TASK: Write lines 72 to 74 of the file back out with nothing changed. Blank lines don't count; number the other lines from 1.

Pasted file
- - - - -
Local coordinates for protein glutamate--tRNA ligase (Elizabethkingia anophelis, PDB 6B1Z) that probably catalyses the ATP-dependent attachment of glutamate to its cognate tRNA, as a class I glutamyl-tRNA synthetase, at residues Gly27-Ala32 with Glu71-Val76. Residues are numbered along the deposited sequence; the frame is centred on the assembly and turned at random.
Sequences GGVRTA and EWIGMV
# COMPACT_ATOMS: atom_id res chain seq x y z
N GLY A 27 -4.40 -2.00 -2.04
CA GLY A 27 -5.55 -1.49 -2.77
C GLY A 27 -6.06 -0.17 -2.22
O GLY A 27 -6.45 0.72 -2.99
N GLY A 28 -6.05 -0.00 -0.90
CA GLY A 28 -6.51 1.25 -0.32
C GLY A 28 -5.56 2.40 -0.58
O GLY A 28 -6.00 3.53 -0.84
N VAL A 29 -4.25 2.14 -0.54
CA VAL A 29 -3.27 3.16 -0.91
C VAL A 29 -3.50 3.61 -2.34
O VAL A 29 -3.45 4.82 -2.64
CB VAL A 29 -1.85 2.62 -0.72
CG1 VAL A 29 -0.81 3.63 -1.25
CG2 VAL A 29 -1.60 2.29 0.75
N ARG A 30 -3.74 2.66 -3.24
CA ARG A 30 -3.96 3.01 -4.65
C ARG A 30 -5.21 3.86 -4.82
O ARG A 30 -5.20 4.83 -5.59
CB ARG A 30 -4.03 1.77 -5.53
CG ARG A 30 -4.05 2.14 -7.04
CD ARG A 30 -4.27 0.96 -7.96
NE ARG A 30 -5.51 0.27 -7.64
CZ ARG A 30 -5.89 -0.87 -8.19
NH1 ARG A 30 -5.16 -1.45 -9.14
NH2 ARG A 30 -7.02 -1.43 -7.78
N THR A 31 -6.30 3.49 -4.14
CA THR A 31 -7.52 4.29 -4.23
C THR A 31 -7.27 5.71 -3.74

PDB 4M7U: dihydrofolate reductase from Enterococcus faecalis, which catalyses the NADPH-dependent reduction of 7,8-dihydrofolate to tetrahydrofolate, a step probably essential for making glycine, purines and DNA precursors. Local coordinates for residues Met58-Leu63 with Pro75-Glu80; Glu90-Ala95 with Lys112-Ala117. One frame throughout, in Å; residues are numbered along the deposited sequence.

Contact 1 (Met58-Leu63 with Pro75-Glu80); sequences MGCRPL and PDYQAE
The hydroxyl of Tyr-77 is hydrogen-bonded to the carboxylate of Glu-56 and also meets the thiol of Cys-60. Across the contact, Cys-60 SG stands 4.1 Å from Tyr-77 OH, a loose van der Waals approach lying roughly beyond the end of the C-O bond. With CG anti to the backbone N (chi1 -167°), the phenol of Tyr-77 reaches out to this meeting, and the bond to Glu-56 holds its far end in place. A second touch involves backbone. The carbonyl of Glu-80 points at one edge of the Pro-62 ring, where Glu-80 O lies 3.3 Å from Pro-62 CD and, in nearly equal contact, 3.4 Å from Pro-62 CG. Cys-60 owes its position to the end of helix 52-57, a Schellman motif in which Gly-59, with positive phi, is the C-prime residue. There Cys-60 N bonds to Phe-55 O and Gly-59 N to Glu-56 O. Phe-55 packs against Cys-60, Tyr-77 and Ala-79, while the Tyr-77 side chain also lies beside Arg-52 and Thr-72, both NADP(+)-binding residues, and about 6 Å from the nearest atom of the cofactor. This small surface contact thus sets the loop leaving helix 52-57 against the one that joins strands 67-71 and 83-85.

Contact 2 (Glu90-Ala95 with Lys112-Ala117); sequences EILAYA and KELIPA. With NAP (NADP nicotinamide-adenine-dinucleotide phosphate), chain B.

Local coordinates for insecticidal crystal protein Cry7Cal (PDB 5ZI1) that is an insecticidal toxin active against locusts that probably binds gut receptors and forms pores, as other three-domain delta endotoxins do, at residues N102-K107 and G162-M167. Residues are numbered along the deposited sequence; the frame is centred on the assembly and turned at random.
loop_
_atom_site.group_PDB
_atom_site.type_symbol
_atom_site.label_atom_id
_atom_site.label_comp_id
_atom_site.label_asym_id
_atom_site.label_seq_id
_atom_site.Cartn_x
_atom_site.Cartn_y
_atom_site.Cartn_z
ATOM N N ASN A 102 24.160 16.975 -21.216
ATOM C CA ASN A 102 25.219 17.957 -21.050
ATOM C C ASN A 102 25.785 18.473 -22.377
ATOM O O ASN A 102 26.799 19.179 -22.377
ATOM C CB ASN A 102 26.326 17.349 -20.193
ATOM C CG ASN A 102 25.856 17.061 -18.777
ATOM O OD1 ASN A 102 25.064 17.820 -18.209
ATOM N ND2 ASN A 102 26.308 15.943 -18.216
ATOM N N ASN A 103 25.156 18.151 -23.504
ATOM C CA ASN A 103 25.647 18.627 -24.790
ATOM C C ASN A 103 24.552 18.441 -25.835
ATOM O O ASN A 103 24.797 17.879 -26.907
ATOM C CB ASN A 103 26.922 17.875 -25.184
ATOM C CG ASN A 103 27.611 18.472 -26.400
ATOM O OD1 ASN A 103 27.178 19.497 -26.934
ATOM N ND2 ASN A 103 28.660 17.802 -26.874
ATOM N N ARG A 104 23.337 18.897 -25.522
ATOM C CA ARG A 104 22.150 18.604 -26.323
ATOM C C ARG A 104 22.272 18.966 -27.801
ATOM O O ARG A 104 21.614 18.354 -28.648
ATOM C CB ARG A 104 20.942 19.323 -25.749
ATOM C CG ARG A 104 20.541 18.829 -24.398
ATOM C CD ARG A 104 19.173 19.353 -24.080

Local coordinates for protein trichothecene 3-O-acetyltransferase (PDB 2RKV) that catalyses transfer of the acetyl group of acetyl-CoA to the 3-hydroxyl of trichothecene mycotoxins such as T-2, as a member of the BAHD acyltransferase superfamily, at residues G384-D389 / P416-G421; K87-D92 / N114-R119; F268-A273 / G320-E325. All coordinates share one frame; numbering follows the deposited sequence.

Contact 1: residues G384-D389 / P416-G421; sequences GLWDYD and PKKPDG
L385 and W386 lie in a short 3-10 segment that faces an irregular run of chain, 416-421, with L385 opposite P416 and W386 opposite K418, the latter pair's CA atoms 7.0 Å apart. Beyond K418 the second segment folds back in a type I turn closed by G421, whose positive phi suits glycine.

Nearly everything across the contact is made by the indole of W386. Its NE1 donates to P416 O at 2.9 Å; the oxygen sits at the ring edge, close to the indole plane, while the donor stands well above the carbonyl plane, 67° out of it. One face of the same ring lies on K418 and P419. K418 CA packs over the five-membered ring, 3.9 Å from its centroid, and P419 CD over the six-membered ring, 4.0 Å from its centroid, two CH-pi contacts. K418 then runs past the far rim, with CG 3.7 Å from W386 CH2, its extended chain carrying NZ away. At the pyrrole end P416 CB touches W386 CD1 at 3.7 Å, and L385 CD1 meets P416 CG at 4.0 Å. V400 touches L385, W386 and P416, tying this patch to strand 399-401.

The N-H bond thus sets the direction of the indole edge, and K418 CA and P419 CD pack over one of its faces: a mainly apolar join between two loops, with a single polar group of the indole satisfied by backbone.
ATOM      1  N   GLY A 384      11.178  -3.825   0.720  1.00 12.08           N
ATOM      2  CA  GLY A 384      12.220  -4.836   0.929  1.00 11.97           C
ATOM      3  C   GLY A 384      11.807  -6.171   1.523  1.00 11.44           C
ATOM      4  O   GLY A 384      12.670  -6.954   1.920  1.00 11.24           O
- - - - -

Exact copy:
Contact 1: residues G384-D389 / P416-G421; sequences GLWDYD and PKKPDG
L385 and W386 lie in a short 3-10 segment that faces an irregular run of chain, 416-421, with L385 opposite P416 and W386 opposite K418, the latter pair's CA atoms 7.0 Å apart. Beyond K418 the second segment folds back in a type I turn closed by G421, whose positive phi suits glycine.

Nearly everything across the contact is made by the indole of W386. Its NE1 donates to P416 O at 2.9 Å; the oxygen sits at the ring edge, close to the indole plane, while the donor stands well above the carbonyl plane, 67° out of it. One face of the same ring lies on K418 and P419. K418 CA packs over the five-membered ring, 3.9 Å from its centroid, and P419 CD over the six-membered ring, 4.0 Å from its centroid, two CH-pi contacts. K418 then runs past the far rim, with CG 3.7 Å from W386 CH2, its extended chain carrying NZ away. At the pyrrole end P416 CB touches W386 CD1 at 3.7 Å, and L385 CD1 meets P416 CG at 4.0 Å. V400 touches L385, W386 and P416, tying this patch to strand 399-401.